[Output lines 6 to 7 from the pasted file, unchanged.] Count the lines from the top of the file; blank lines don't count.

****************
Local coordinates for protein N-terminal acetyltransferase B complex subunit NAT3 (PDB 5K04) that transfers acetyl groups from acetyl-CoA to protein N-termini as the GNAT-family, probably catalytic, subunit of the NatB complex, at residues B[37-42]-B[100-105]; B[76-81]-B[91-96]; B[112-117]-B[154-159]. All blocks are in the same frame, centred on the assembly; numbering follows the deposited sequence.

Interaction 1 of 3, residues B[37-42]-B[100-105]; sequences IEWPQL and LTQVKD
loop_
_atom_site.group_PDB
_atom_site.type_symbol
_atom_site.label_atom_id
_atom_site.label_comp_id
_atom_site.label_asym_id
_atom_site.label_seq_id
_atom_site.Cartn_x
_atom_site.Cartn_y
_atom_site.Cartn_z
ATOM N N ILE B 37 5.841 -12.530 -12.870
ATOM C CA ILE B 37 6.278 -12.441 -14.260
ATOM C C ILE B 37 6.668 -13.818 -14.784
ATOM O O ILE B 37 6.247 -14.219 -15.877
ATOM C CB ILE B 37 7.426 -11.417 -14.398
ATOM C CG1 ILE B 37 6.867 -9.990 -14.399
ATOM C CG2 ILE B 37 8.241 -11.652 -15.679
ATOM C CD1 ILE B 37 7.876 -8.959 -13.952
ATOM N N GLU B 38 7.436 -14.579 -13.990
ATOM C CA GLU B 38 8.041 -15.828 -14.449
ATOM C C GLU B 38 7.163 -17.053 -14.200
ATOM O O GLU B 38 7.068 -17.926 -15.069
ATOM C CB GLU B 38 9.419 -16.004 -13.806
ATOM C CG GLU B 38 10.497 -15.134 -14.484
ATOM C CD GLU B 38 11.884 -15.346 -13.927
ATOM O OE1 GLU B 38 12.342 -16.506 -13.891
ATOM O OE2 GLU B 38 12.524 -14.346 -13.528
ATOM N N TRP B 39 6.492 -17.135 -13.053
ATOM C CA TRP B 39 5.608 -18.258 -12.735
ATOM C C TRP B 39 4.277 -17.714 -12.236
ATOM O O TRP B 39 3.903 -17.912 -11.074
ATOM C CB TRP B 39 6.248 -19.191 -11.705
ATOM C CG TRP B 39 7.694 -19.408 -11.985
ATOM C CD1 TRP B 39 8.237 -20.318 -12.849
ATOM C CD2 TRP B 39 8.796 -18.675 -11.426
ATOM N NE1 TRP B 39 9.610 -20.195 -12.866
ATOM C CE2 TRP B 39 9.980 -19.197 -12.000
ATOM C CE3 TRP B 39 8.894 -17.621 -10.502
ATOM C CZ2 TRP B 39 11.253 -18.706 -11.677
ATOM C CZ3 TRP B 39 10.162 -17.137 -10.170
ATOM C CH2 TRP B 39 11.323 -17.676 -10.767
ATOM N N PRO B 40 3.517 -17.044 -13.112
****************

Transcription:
_atom_site.label_atom_id
_atom_site.label_comp_id